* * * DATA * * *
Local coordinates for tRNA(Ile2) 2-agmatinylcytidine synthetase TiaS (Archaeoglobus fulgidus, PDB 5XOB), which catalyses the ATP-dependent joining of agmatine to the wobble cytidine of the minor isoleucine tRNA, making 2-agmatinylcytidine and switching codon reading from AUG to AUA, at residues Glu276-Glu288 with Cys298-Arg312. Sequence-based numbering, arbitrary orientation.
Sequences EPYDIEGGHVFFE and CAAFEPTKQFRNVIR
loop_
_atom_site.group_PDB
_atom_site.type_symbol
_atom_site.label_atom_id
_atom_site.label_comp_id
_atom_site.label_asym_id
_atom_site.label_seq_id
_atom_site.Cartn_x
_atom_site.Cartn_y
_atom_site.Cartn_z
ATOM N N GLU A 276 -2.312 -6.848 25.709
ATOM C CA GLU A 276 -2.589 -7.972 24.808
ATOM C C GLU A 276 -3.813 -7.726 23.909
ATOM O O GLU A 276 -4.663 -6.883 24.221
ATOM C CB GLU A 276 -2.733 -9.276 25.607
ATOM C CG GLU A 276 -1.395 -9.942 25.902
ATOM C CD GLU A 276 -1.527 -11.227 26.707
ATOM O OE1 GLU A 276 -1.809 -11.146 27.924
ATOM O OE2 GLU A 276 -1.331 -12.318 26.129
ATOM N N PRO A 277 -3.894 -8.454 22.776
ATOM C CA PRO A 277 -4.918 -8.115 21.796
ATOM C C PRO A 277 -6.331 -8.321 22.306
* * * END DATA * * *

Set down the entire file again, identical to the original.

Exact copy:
Local coordinates for tRNA(Ile2) 2-agmatinylcytidine synthetase TiaS (Archaeoglobus fulgidus, PDB 5XOB), which catalyses the ATP-dependent joining of agmatine to the wobble cytidine of the minor isoleucine tRNA, making 2-agmatinylcytidine and switching codon reading from AUG to AUA, at residues Glu276-Glu288 with Cys298-Arg312. Sequence-based numbering, arbitrary orientation.
Sequences EPYDIEGGHVFFE and CAAFEPTKQFRNVIR
loop_
_atom_site.group_PDB
_atom_site.type_symbol
_atom_site.label_atom_id
_atom_site.label_comp_id
_atom_site.label_asym_id
_atom_site.label_seq_id
_atom_site.Cartn_x
_atom_site.Cartn_y
_atom_site.Cartn_z
ATOM N N GLU A 276 -2.312 -6.848 25.709
ATOM C CA GLU A 276 -2.589 -7.972 24.808
ATOM C C GLU A 276 -3.813 -7.726 23.909
ATOM O O GLU A 276 -4.663 -6.883 24.221
ATOM C CB GLU A 276 -2.733 -9.276 25.607
ATOM C CG GLU A 276 -1.395 -9.942 25.902
ATOM C CD GLU A 276 -1.527 -11.227 26.707
ATOM O OE1 GLU A 276 -1.809 -11.146 27.924
ATOM O OE2 GLU A 276 -1.331 -12.318 26.129
ATOM N N PRO A 277 -3.894 -8.454 22.776
ATOM C CA PRO A 277 -4.918 -8.115 21.796
ATOM C C PRO A 277 -6.331 -8.321 22.306